Technical colleges and specialized institutions are available for those who may not quite achieve the grades necessary to go to university.
Home schooling is a consideration for many expats, for a wide variety of reasons. Home schooling is permissible in Ireland, and easy to arrange, as the parents are regarded as the primary educator. Guidelines are provided by the DoE, and local groups may be able to assist you if you choose this route for your children. Activities and sports will be your responsibility.
There are a large number of private schools in Ireland, offering tuition at the various levels. Most adhere very closely to state curriculum standards and regulations. They will generally provide additional classes and activities depending on the philosophy of the individual school.
There are also a number of fee-paying international schools available, catering more specifically for expat children of all ages, some with day care for infants, but separate pre-school kindergarten (ages 3 – 5) is also available privately in the larger cities. Many of these schools offer the Diploma level of the International Baccalaureate Diploma Program (IBDP), and most are based on tuition in English.
Here are a few international schools to consider:
• St Andrews College, Dublin (English, CIS and NEASC accredited, IBDP)
• International School of Dublin (English, Spanish as second language, IB primary ages 3 – 12)
• St Gerard’s School, Dublin (English, Catholic non-denominational)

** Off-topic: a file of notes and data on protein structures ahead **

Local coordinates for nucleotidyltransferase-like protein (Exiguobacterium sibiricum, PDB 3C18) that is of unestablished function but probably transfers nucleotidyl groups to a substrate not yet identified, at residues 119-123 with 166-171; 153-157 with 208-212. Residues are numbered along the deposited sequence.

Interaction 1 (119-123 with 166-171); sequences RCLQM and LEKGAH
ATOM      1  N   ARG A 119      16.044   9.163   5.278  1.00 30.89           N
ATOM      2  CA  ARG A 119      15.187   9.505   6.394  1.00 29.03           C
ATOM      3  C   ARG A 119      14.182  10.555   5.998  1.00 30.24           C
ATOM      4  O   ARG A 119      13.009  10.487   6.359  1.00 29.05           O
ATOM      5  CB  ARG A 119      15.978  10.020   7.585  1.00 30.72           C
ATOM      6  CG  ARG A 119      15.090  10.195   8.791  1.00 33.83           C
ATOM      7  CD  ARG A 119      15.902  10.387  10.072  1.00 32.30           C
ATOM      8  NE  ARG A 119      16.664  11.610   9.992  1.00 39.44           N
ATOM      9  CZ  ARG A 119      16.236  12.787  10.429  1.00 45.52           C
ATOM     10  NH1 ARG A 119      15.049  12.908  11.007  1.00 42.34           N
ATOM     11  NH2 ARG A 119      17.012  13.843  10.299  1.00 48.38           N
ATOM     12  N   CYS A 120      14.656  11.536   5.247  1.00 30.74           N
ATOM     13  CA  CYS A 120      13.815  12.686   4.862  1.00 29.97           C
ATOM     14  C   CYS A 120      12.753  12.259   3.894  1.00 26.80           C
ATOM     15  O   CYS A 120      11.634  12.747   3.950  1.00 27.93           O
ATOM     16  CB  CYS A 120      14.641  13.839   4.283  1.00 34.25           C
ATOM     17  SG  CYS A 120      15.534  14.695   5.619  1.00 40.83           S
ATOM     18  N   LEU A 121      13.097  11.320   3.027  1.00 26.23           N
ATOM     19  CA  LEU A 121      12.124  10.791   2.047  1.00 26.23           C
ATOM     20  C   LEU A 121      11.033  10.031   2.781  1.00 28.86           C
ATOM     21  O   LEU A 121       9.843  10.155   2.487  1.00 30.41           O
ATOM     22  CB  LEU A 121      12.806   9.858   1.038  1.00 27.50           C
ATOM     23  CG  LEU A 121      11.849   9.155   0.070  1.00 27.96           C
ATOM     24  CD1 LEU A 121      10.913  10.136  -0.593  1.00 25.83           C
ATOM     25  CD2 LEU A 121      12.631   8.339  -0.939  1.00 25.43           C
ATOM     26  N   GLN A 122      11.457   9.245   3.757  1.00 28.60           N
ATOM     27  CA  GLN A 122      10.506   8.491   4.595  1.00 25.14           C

• Nord Anglia International School, Dublin (English, full international curriculum, IBDP)
• SEK International School Dublin, which despite the name is actually in Wicklow (English, IBDP middle year programme, family boarding available)
• Blackrock College, Dublin (English, Catholic boys secondary, boarding, wide subject range, 12 -18)
• Rathdown School, Dublin (English, all-girls, Irish curriculum, 3 – 18)
• Sutton Park School, Dublin (English, Irish curriculum to Leaving certificate)
There are others to consider including French, German, Spanish and Japanese schools.
Extra-curricular activities will vary considerably, and need to be ascertained from the individual school. Demand for places at international schools is always high, and it is important to contact the school of your choice as early as possible. Fees will also be quite substantial, and it is always important to read the small print – additional expenses can mount up – for example many schools have additional contributary Capital Funds for improvements/repairs.
Secondary school or international school graduates will have the choice to continue their studies in Ireland, but many will want to pursue their Higher education abroad. Successful graduation from Irish schools (public or private) will give your child an internationally recognised high standard qualification, which is often accepted at major universities worldwide without the need for additional assessment tests.